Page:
In January 2015, the University of Washington Libraries, Special Collections, received 6 pallets of materials shipped from London. They were stacked high with boxes of 16mm film, audio and videotape, photographs, newspaper clippings, transcripts and log books—covering three decades of work by British filmmaker and journalist, Adrian Cowell. From the 1960s to the 1990s, Adrian Cowell created television documentaries detailing the complex relationships between minority insurgents in a remote region of Burma and the international opium trade originating in Southeast Asia. The Adrian Cowell Film and Research Collection contains Cowell’s work tracking the opium trade from its production in Burma to the addicts and dealers in Hong Kong to the drug policy makers in Washington, D.C. It includes the most extensive collection of images of the remote Burmese Shan State in the world, gathered during Cowell’s trips documenting opium merchants, opium caravans, militias, insurgents and other activities related to the opium trade. A year and half after its arrival, Special Collections’ staff, students, and volunteers are still slowly working their way through the collection of over 2000 items, most of which have never before been made public.
Editor’s Note: This week, Bob Beach follows up on an earlier post about the Harry J. Anslinger papers. Today, Bob shares some of his findings from the infamous “gore file.”
In roughly four years, between 1933 to 1937, Harry Anslinger led a policy push to marginalize and strictly regulate the use of marijuana in the United States. His victory, the Marihuana Tax Act of 1937, was the culmination of bureaucratic maneuvering, public lobbying, and the use of extreme, sensationalist propaganda. These facts are not in doubt.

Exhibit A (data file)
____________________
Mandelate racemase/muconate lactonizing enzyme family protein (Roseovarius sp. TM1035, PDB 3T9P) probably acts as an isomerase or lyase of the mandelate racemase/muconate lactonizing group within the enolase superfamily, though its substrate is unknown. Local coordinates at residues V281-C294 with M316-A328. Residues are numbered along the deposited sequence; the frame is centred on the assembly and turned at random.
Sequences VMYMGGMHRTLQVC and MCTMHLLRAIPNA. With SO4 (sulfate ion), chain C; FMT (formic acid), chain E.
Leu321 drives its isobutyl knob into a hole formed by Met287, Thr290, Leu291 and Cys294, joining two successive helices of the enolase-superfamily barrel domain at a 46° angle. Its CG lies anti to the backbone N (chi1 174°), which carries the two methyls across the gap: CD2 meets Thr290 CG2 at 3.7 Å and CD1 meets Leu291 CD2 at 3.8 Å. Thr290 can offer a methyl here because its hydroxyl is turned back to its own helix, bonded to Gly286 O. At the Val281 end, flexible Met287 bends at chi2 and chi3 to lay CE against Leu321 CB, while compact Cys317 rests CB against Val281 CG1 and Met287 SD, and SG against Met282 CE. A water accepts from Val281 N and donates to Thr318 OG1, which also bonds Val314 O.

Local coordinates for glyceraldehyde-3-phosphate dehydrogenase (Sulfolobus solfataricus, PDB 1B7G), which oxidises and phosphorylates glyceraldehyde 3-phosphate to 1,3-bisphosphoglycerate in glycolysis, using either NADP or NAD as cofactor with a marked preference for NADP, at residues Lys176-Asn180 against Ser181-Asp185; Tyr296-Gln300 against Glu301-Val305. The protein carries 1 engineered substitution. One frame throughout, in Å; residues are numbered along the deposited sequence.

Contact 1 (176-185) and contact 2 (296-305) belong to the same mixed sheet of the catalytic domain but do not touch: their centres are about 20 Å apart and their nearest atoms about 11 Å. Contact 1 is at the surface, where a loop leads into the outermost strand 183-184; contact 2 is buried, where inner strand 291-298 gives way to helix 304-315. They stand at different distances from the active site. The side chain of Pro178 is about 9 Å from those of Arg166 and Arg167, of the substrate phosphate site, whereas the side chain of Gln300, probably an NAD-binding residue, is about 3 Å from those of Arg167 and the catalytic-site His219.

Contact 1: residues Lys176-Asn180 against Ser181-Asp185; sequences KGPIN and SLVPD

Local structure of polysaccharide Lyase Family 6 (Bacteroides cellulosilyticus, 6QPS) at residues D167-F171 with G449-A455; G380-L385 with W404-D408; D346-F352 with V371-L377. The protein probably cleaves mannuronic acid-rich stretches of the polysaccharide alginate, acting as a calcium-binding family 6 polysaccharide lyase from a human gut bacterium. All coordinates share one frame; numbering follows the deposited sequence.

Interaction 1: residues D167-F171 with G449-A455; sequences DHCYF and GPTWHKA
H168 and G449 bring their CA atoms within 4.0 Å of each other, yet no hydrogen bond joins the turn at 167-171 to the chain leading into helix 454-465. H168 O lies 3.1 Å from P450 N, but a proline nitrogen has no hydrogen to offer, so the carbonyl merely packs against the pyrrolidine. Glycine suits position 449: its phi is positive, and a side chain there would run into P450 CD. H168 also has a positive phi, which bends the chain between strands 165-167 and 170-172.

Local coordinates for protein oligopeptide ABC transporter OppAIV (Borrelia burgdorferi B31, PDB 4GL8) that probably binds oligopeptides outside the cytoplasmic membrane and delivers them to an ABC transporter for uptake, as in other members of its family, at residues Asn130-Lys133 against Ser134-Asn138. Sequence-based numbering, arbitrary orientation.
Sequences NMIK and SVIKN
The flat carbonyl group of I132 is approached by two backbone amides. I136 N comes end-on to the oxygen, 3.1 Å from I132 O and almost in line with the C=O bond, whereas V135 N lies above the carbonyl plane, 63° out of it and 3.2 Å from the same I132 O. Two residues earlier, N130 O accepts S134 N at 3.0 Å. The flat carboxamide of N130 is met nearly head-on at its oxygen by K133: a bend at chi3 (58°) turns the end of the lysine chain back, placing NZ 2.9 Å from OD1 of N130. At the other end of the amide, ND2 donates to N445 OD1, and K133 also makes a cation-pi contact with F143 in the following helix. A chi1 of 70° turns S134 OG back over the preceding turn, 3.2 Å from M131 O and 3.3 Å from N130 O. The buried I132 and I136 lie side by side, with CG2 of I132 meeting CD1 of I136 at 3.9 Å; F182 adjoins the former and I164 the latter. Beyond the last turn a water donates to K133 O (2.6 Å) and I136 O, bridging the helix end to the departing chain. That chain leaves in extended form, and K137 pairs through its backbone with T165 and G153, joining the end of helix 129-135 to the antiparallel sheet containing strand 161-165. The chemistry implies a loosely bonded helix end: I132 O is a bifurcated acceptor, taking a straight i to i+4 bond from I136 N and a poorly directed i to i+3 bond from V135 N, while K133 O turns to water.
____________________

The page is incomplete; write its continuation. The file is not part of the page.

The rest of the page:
But what of propaganda? What is it? Where does it come from? There is no doubt that propaganda can be completely fabricated. But the most effective propaganda is rooted in some form of truth: cultural anxieties, social tensions, economic hardship. Indeed, all three of these were factors during the 1930s and it seemed like each of these elements found their way into the moral panic that was reefer madness.Read More »
Alcohol and drugs historians have long lamented the archival limitations of studying past substance users. Substance users typically enter the historical record through retrospective oral histories, the archives of hospitals or prisons, or popular books and media. All these sources have shortcomings: oral histories are riddled with the errors of human memory, institutional archives are usually limited to clinical and criminal records, and popular culture is distorted by sensationalism or artistry. As Bob Beach, Miriam Kingsberg, and Joe Gabriel have argued on Points’ pages, finding the “user’s perspective” is historically difficult.
Editor’s Note: This week, Bob Beach continues his discussion of evidence in the archives. This essay is based on his recent trip to the Harry J. Anslinger Papers at Penn State University.
I know he was simply doing his job, but it was a strange experience. This was not my first archive trip. But when the gentleman in charge of the Harry Anslinger papers collection at Penn State approached, by way of introduction, I couldn’t help but notice that he was sizing me up, almost like a bouncer would size up a potential nightclub patron who looked much too young. Perhaps I should have worn a tie.